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Assumptions for question:

  1. Database Agnostic
  2. Both queries will return just one row due to the values of X and Y


Which query is faster, and is one a better practice?:

SELECT * FROM my_table WHERE X = 'some value' AND Y = 'other value';


SELECT * FROM my_table WHERE X = 'some value';

Basically, do you benefit or lose (performance-wise) from passing extra unneeded parameters into a query, and if "benefit" is the answer, is it a "good" practice?

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5 Answers 5

up vote 4 down vote accepted

Clearly the query with more parameters needs to do more work, but I think you will find in most cases that the difference will be so trivial as to make it a moot point.

The best practice is to write a query in such a way that solves your business problem and let the chips fall where they may. If you obviously know that a parameter is redundant then leave it off, if for no other reason than to simplify your code. However, I wouldn't spend a great deal of time going to look for situations where a parameter is redundant because of the current state of the data.

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I totally agree with "...solves your business problem" –  Saif Khan Nov 8 '10 at 6:57

Regarding performance there shouldn't be a significant difference if your tables are indexed correctly.

  • If column X has an index both queries will be fast.
  • If neither column X nor Y is indexed both queries won't be that fast, but similar in speed (assuming that for most rows both conditions fail - then only one will be evaluated).
  • If column Y is indexed but not X then the second query will be faster as it is the only one that can use the index on column Y.

One thing to be aware of is that the two queries might give different results if the values of X and Y are not what you expected. In the first case it will return the row even if the value of Y is different from what you expected. In the second case the row won't be returned at all. You should consider what you want to happen in this error situation and choose the query based on that decision. If you want to display an error Expected value 'foo' for Y but found 'bar' then you will need to fetch the row so the first query would be more suitable.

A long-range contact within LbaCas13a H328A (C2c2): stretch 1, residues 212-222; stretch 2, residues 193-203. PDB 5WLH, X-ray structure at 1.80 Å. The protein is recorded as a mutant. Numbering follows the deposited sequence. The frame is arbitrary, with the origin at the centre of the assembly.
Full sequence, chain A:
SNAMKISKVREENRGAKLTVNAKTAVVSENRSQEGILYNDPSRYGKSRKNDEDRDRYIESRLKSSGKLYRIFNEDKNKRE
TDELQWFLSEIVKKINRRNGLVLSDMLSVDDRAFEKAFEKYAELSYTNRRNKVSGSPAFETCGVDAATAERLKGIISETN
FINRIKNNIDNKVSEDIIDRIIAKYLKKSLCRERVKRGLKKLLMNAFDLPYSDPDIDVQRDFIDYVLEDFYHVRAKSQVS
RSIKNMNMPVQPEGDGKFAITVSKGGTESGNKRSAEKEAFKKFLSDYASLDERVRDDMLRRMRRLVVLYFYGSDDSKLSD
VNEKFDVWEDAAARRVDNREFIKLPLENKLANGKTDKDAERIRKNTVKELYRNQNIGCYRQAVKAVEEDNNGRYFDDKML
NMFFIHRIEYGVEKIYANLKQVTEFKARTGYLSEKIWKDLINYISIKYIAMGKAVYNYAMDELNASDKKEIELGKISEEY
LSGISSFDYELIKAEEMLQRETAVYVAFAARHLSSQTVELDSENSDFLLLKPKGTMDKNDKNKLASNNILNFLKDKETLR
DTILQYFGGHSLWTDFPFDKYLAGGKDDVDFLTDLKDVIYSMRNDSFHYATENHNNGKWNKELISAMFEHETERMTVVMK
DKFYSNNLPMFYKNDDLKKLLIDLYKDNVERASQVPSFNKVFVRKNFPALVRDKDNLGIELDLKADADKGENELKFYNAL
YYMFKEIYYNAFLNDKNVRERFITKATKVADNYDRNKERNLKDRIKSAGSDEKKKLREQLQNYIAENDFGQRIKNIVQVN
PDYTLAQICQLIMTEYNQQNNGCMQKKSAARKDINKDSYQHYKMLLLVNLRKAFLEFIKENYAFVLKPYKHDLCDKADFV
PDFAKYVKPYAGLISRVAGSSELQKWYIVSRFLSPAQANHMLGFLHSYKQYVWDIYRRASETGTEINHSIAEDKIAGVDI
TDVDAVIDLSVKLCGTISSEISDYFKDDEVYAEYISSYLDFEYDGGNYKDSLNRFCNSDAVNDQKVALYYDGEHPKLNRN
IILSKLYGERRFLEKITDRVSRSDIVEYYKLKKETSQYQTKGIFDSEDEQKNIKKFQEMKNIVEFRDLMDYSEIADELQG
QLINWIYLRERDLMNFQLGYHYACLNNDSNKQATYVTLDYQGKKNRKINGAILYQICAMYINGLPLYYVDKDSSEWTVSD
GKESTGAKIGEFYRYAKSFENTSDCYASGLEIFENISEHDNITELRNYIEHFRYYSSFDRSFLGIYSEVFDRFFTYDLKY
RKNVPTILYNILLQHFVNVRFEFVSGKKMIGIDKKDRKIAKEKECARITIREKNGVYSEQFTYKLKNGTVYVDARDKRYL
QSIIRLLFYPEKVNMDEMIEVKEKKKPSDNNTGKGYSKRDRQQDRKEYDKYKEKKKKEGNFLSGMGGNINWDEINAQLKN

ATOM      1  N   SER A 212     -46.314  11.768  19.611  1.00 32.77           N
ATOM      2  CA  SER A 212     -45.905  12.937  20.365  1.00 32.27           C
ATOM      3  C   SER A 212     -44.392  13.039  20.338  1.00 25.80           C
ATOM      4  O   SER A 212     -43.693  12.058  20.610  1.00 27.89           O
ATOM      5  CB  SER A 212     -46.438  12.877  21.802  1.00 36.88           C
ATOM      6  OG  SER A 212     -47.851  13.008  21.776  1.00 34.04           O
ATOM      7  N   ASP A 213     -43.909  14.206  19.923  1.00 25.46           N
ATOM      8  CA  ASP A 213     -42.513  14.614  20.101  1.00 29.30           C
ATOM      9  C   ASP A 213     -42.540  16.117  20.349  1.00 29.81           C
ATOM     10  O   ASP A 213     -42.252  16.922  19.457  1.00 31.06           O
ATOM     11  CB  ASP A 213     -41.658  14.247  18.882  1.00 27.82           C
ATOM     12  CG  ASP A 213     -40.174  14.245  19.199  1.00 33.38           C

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Both queries are supposed to return 1 result. –  XSaint32 Nov 2 '10 at 20:07
@XSaint32: Sure, but sometimes there can be a difference between what a query is supposed to do and what it actually does. –  Mark Byers Nov 2 '10 at 20:09
Agree 100%. I was just clarifying what the OP stated as his second assumption. –  XSaint32 Nov 2 '10 at 20:10

As with the other answers, and assuming a correctly placed index, the better practice would be to state very specifically what you want. You can depend on the number of outcomes now, but thinking ahead in an evolving project and making sure that with changes your queries will stay as precise as possible.

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If you have an index on (X,Y) there should be no difference in speed if both queries really return the same amount of rows (if the second one returns more rows, then of course it will be slower)

If your index is the other way round i.e. defined as (Y,X) the second query might be substantially slower as that index is not usable for most DBMS.

I think Oracle 11g will be able to use the (Y,X) index even for the second query, but it will still be slower as a prefix match for the index.

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Logically, if both one-parameter query and two-parameters query fetch one row, and X is their common condition, the AND Y = 'other value' should not be a significant column in query optimizer.

Unless you need and only need Y as query condition for one row, index on Y is not a good practice in this example.

Index on X is the significant point in this example because one-parameter query should return 'one row'.

I think the database performance issue is about what you need and how you fetch needed row in lower I/O(Logical I/O, with implicit Physical I/O).

And the best practice, however, I also agree with solving your business problem.

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